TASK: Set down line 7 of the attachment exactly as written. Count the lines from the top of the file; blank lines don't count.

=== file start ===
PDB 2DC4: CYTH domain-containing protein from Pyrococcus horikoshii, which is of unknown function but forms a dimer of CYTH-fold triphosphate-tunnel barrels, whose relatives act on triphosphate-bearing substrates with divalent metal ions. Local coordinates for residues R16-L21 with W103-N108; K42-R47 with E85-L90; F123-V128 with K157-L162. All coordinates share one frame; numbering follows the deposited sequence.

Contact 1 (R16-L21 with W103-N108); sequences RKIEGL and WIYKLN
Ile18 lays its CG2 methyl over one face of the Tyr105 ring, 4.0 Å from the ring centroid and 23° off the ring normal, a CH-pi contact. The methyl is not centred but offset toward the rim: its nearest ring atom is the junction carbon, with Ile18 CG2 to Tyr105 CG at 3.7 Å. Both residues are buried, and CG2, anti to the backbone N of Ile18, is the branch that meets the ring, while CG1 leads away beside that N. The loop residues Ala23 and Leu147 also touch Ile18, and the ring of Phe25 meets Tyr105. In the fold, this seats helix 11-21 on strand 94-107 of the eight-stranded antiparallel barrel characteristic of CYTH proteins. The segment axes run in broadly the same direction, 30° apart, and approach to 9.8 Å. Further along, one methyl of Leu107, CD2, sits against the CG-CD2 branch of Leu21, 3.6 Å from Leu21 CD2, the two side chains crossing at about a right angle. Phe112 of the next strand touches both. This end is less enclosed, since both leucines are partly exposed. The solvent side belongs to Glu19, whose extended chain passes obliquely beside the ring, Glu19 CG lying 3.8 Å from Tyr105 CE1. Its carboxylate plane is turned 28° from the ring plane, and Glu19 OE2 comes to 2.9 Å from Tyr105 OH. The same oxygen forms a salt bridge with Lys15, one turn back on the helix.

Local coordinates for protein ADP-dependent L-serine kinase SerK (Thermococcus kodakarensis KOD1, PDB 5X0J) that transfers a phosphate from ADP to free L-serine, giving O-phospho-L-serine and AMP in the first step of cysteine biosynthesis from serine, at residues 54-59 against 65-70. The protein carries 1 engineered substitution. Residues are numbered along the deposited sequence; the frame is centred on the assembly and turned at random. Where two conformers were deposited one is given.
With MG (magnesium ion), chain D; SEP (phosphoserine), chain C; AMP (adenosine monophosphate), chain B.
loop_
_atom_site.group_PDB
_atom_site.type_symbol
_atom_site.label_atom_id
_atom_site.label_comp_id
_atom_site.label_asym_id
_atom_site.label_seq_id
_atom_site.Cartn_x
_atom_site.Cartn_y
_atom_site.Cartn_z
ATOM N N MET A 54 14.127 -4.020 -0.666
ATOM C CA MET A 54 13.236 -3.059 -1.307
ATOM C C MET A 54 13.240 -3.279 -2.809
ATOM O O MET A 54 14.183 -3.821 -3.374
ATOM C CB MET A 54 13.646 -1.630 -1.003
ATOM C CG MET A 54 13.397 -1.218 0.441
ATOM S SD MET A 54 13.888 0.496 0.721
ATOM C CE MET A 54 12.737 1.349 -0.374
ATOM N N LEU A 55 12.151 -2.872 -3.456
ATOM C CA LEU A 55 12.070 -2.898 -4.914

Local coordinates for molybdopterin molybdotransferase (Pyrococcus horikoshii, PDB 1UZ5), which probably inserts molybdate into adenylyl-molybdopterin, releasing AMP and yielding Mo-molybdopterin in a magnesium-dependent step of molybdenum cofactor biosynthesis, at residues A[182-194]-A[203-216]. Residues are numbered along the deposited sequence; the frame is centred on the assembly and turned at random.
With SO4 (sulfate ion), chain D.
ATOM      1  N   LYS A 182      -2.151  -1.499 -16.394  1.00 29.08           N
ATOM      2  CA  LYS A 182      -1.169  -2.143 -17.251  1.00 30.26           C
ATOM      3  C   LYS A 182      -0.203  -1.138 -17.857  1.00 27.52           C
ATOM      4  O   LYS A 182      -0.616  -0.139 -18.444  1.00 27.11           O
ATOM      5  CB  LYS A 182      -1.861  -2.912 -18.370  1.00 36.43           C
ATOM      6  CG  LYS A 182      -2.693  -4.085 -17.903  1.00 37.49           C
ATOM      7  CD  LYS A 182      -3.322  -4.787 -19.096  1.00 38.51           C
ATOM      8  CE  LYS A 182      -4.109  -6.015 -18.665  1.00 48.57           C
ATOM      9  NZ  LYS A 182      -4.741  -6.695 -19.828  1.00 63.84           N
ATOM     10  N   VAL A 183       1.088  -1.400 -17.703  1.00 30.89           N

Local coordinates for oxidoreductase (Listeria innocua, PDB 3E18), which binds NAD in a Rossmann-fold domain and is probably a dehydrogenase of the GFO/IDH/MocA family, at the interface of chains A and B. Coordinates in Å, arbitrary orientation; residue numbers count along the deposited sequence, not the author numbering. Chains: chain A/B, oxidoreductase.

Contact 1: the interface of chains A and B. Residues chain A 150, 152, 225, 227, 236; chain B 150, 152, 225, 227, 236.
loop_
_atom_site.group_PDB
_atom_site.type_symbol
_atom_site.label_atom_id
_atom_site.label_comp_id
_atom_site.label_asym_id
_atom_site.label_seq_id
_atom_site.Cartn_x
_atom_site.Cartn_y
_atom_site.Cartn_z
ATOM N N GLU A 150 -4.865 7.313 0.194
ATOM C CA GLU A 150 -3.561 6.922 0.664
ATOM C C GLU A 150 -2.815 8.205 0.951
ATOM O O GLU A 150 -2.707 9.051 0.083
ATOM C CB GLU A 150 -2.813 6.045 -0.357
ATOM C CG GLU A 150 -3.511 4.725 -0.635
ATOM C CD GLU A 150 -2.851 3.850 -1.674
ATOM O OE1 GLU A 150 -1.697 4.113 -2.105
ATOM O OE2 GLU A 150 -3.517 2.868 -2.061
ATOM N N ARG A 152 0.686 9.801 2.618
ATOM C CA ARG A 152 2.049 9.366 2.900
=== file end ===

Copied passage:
_atom_site.group_PDB